Michael Annett apologizes for DUI
DAYTONA BEACH, Fla. -- NASCAR Nationwide Series driver Michael Annett admits he drank too much and got behind the wheel. Now he's apologizing for his "horrible" judgment and hopes to prove he can turn around his life.
Speaking to reporters at Daytona International Speedway on Saturday, Annett says he is "definitely owning up" to his mistake.
"I got behind the wheel. I had the keys in my hand. I turned the truck on," Annett said. "It was my choice, and it was a horrible one. It was a huge mistake. Just fortunate enough that nobody got hurt."
Annett was arrested last Sunday and charged with driving while impaired following a two-car accident in Mooresville, N.C. Police say Annett rear-ended another car at a red light and had a blood-alcohol level of 0.32 percent -- four times the legal limit in North Carolina.
Alcohol's a poison. And to take a poison out of your body, everything you do throughout the day is going to be better.” -- Nationwide driver Michael Annett
He also was charged with resisting arrest, failure to reduce speed and unlawful use of a mobile phone to text or send e-mail. He has a March 18 court date.
Asked if he disputes anything he's accused of, Annett said no.
"Not at all," Annett said. "I'm telling you, I'm owning up to everything I did. There's no excuse for it. There's nowhere to point a finger but right back at me. I'm taking full blame and just hoping everybody can learn from this. I know I have. Like I said, it honestly scared the hell out of me."
NASCAR placed Annett on probation for the remainder of the year but has not suspended him. Officials said Annett will be evaluated by a certified substance abuse professional and be subjected to random alcohol and drug testing.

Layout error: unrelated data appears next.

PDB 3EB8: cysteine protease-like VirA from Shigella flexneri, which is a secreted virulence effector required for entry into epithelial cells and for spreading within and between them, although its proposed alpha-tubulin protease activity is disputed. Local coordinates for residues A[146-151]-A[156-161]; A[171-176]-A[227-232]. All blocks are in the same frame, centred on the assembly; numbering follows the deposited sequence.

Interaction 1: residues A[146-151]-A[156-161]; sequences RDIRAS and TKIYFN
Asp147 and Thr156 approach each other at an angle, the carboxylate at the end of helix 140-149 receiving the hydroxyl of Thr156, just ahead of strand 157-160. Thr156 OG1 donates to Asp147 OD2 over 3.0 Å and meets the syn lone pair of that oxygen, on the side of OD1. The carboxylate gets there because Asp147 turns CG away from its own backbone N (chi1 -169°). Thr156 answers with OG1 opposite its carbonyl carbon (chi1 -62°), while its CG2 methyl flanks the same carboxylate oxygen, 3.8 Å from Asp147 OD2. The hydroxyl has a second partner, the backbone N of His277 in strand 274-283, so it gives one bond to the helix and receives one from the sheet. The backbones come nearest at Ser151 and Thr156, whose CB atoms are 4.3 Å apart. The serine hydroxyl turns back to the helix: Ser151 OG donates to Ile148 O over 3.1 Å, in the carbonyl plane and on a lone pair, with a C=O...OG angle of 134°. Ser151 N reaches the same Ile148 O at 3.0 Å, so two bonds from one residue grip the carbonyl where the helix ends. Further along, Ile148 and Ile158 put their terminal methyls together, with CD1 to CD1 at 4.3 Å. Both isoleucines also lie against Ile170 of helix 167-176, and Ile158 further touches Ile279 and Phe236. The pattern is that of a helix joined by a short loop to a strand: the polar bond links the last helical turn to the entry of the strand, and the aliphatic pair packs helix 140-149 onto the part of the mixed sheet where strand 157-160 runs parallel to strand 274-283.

Annett said he is adopting a "zero-tolerance policy" toward drinking and is seeking counseling, attending his first meeting Wednesday.
"That's being mandated through NASCAR, through Rusty Wallace Racing and myself," Annett said. "Alcohol's a poison. And to take a poison out of your body, everything you do throughout the day is going to be better."
He apologized to his family, his team and fans.
"There's a lot of kids out there that look up to us as role models," Annett said. "If I had kids, I think I'd be the last person I'd point to for them to look up to right now. I'm definitely owning up to the mistake I made, and this is definitely the worst week of my life, the worst I've ever felt as a person."
Annett hopes to prove that he can be a better person.
"This can go two ways," Annett said. "It can either be the end of me, or the start of a new life, better person and better driver."
Annett said he has spoken with the person who was driving the car he hit.
"He was really supportive," Annett said. "He understands that it was a mistake. He knows that's not the kind of person I am."
Annett also acknowledged a report by Charlotte's WCNC-TV that he was in an accident last year that involved texting while driving.
"It was a bad judgment call," Annett said. "I compete in the Nationwide series, they have a great program actually about texting while driving, an awareness program, and I've participated in it, I've talked to kids about it. And I definitely should have been doing a lot more listening than I was talking those days."
Annett is entering his first season for Rusty Wallace Racing, and apologized to the team earlier this week.
"Driving while intoxicated, besides killing somebody, or shooting somebody, it's the worst thing you can possibly do," Annett said. "It was just a huge mistake on my part."
Copyright 2011 by The Associated Press
MORE RACING HEADLINES
- Elliott holds off Bayne for Nationwide win
- Stewart wins in return to sprint car racing
- Jones docked 10 points following Iowa victory
- Logano: Shepherd, 72, needs 'driver's test'